By the time I'd finished the work on the galleys and sent them back to my editor, I was feeling a loss. What I imagine post-partum depression could be like. I wanted to sit on the beach with these five women and draw my energy from them as they grappled with lies and truths and changes to find the next step, the true path that fit for each of them.

Whether we engage in this process of reinvention in big ways or in small, it seems to me it's not something we choose. It's an invitation that life lays before us. We women have so much wisdom and experience to offer one another. We are each architects of our own reinvention, but I dare say it would be a lonely, possibly impossible, task without our girlfriends to hold our hands and to sometimes give us that much needed shove from behind.

Two of my favorite authors have written non-fiction books about this process of reinvention. Barbara Sher wrote It's Only Too Late If You Don't Start Now in 1999 and her words still ring true today. Claire Cook (one of my all time favorite authors of women's fiction) wrote Never Too Late: Your Roadmap to Reinvention (without getting lost along the way) in 2014.

If you find yourself  thrust into your own reinvention, I recommend both of these books. And if you want some companions for the journey, I recommend LADIES IN WAITING. The girls will be happy to pour you a glass of wine and sit with you while you figure it all out.

Here's to your journey!


Monday, November 17, 2014

Your Next Book Should Be Your Best Book

Your next book should always be your best book. Writing is a learning process. At least that’s true for me. If we’re serious about the craft of writing and open to the process that goes into creating a book, we are always learning more about our writing and stretching our boundaries and limits.

Some writers embrace the editing process while others see it as a chore. I’m in the former group. I love the editing process. I love getting a fresh perspective on what I’ve written and having the opportunity to tighten up my writing and add color to my scenes and my characters from another point of view. That doesn’t mean I always agree with an editor’s suggestions, but I certainly consider them and try them out to see how they fit. In the end, I’m the one who best knows my story and my characters. But I owe it to myself and to my editors to give consideration to their suggestions.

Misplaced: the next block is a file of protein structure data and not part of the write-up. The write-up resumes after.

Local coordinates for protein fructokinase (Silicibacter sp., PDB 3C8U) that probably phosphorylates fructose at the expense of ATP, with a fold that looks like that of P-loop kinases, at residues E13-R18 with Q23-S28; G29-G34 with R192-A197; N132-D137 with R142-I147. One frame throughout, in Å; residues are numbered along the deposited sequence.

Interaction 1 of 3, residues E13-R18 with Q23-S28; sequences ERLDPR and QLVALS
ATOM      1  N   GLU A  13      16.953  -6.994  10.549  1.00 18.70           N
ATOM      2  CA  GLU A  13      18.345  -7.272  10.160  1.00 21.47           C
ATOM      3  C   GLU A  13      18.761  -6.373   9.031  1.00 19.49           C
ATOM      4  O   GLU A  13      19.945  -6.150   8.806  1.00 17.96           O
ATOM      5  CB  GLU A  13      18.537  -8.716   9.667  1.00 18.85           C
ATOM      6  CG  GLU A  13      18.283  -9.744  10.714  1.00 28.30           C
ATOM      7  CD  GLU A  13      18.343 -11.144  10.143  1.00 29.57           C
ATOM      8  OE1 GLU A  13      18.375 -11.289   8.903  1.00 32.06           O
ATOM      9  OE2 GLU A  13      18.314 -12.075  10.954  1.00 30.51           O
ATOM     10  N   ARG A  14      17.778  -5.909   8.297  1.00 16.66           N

Writers benefit from listening to feedback from their readers as well. I know some writers hold to the notion that you should never read reviews. I say, “Why not?” Sure there are reviewers out there who do a lousy job of reviewing, either telling the entire story in their review or slamming a book without obviously having read it. And there are good, honest reviews that reflect the reader’s thoughts and considerations about the story. Some reviews give a higher rating than others. I appreciate honest reviews and I try to take something away from them that informs me in writing the next book. I don’t let negative reviews get me down. I do let positive reviews buoy me up and nudge me forward. Everyone has a right to their opinion.

I take writing seriously, but not so seriously that it ceases to be fun. When it stops being fun, I’ll be finished. I owe it to myself and to my readers to work at this business of writing to make the next book the best I’ve ever written. Most writers, if they will be honest with themselves and go back to read their earliest work, can see the changes and improvements in their writing. If they can’t, well, they might want to re-evaluate their career choice.

As for me, my goal is to make the next book the best I’ve written so far. LADIES IN WAITING will be out in a few weeks. I’ll let you all be the judge.

Friday, November 7, 2014

Meet the Ladies In Waiting -- Coming in December